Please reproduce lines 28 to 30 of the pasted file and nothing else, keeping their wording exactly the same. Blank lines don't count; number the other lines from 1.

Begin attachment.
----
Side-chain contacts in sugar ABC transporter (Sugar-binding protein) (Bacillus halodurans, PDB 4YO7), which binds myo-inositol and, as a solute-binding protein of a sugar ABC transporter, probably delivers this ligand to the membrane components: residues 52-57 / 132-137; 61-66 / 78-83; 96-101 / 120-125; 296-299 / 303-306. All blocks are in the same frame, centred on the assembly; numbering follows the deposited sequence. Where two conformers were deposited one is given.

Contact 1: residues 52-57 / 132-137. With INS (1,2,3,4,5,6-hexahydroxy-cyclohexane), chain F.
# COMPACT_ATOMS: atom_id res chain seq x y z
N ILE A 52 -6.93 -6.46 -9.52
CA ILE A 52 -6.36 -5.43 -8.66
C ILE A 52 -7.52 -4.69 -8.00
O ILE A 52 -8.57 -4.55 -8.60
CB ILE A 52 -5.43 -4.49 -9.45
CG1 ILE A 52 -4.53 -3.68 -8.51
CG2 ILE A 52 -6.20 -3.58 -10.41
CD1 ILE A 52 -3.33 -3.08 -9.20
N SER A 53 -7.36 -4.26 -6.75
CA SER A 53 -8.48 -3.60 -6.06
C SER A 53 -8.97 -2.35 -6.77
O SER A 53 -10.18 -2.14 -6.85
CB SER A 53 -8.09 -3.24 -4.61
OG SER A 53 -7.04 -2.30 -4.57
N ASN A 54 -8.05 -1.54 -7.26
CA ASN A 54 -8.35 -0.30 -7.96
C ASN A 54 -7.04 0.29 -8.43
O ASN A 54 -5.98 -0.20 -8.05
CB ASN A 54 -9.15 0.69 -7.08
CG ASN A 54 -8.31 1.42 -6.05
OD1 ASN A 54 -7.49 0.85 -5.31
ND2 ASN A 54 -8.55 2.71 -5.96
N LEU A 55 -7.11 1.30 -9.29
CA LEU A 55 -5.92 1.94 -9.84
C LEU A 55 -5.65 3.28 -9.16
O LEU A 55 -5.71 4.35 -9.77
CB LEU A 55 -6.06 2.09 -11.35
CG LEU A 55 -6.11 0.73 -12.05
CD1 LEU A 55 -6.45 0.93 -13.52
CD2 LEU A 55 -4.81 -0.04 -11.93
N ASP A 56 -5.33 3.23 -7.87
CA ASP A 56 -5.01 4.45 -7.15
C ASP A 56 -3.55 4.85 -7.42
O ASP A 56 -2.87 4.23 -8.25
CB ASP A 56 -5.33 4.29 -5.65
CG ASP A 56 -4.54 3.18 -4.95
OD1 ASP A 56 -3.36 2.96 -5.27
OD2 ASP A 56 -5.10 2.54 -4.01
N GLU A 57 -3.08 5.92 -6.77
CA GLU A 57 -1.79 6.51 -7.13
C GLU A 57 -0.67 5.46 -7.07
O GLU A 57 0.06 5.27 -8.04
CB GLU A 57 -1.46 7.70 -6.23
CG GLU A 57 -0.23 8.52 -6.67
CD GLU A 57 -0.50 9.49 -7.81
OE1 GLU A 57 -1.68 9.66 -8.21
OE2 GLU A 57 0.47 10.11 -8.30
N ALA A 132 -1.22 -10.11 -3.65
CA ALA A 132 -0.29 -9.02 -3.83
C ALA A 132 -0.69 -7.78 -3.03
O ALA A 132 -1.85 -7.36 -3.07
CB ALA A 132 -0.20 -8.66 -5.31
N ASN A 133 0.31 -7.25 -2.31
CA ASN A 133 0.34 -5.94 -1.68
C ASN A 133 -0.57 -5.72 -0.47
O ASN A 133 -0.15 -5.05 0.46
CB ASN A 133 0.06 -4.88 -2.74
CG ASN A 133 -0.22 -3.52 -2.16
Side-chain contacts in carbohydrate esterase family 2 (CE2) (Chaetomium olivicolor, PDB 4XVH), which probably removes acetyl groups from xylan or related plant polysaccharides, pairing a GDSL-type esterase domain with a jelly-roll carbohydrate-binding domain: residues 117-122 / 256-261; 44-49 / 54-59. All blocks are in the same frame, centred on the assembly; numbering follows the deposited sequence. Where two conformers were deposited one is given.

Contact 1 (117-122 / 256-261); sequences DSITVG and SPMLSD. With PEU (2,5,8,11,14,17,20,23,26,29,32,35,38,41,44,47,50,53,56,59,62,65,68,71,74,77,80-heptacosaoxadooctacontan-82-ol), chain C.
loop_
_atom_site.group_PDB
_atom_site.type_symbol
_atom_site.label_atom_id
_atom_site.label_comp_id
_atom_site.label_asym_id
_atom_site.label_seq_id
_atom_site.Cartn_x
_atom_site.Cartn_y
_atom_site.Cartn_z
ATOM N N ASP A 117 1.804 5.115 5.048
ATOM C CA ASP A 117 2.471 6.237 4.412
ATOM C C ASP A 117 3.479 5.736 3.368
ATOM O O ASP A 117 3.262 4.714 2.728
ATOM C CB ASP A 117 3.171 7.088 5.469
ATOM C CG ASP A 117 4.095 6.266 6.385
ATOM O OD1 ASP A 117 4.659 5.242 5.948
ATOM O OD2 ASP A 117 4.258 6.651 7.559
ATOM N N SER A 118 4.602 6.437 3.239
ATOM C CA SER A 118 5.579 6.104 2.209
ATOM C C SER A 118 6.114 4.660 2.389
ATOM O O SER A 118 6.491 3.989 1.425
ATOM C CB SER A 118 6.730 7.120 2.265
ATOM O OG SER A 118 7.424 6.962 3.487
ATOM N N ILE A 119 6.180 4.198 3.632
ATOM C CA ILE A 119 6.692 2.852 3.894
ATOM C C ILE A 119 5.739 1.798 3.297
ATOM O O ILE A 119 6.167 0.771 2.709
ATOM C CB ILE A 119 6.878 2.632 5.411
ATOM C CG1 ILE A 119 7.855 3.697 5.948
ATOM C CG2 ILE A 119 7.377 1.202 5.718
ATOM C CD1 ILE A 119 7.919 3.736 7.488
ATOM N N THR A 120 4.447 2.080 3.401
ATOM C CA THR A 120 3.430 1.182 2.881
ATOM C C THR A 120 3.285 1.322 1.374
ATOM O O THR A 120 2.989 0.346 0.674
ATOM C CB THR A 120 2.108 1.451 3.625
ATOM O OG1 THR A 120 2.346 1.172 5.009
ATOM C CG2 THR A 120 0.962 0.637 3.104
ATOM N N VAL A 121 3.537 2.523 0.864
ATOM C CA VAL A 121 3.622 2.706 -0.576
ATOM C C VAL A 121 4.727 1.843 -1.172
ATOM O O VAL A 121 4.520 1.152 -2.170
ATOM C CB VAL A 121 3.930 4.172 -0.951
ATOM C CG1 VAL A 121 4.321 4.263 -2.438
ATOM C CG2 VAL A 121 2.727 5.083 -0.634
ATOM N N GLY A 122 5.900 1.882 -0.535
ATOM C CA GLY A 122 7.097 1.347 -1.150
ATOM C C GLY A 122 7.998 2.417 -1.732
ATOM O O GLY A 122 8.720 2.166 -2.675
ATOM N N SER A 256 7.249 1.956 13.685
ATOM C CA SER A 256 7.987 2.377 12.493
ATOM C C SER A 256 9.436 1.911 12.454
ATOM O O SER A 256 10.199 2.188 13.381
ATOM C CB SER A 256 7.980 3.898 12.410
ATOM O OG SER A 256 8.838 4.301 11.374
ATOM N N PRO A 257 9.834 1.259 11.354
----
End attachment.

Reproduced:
C LEU A 55 -5.65 3.28 -9.16
O LEU A 55 -5.71 4.35 -9.77
CB LEU A 55 -6.06 2.09 -11.35